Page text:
In the current political climate, raising taxes is an exceptionally difficult task. Despite Carroll County's need for more revenue to finance school construction, the anti-tax sentiment is so widespread that the commissioners are constantly in a search for more politically palatable ways to raise revenue.
Commissioner W. Benjamin Brown has focused on impact fees as the answer to Carroll County's fiscal bind. While impact fees may have a place in a balanced array of taxes, a heavy reliance on them is both ineffective and inequitable.
Impact fees always play well with voters. As long as they aren't planning to buy a new house, current residents figure they escape the levy. Even new residents who buy new homes might not be aware they are paying the fees because they never get the tax bill. It is the developers -- the favorite whipping boys at the moment for Carroll County's problems -- who pay. However, they may write the check to the tax man, but that cost is passed on to the homebuyer.
The underlying assumption of impact fees is that all the people who are buying new homes are migrants from other counties or states. Since these "newcomers" are causing the growth, conventional wisdom suggests they ought to pay for the public infrastructure they require.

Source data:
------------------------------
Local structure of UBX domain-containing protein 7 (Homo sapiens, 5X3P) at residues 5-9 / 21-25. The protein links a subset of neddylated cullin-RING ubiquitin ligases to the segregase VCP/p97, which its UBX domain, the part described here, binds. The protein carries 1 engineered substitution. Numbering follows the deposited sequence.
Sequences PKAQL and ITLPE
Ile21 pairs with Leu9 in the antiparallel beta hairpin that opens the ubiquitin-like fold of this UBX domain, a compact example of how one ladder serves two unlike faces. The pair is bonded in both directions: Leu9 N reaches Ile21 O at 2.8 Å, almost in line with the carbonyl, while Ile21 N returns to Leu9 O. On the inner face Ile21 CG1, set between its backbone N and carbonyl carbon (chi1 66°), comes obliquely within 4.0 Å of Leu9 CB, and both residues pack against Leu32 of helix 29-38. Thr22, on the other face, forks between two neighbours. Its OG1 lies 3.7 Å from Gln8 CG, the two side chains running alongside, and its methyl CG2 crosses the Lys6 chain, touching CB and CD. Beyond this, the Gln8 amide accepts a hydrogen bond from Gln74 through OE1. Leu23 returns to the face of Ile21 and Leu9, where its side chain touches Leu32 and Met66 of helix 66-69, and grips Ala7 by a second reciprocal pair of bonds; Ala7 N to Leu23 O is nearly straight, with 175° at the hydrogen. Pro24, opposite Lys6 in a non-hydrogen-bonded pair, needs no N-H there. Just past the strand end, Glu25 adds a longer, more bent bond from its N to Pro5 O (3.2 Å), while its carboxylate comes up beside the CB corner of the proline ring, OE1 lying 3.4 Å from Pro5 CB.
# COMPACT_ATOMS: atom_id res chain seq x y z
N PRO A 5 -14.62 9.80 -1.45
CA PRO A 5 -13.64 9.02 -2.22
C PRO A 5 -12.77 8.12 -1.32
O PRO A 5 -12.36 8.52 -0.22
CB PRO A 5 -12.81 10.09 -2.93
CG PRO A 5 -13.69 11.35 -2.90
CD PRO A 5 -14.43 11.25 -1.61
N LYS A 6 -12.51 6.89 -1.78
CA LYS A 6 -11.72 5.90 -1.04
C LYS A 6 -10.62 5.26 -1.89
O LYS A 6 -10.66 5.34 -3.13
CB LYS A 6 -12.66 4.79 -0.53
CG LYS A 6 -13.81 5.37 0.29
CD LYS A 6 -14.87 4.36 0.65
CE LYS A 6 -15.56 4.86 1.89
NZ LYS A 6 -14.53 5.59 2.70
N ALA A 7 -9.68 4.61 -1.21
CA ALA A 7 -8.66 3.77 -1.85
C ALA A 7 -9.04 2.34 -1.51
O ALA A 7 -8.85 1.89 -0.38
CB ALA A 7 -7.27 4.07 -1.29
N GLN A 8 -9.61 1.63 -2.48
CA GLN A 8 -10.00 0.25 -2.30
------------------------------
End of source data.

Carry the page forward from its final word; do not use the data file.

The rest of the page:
This argument may have a superficial logic, but also contains some gaping holes. Migrants can buy an existing house and escape the tax. Families already living in the county may want to move up and buy a new house. The tax also doesn't consider the fact that children of Carroll's current citizens grow up and form their own households. If they buy new homes, they get burdened with the fee.
The fact is everyone benefits from public amenities, such as new schools. It is logical that the entire community share in the costs. Trying to finance their construction by imposing exorbitant impact fees on new construction is inequitable.
Rather than push the burden to a narrow segment of the tax base, Carroll's commissioners should develop an equitable taxing scheme and logical financing plan that will pay for necessary public facilities. Doubling impact fees is fine political grandstanding, but is an unfair and inadequate solution by all other standards.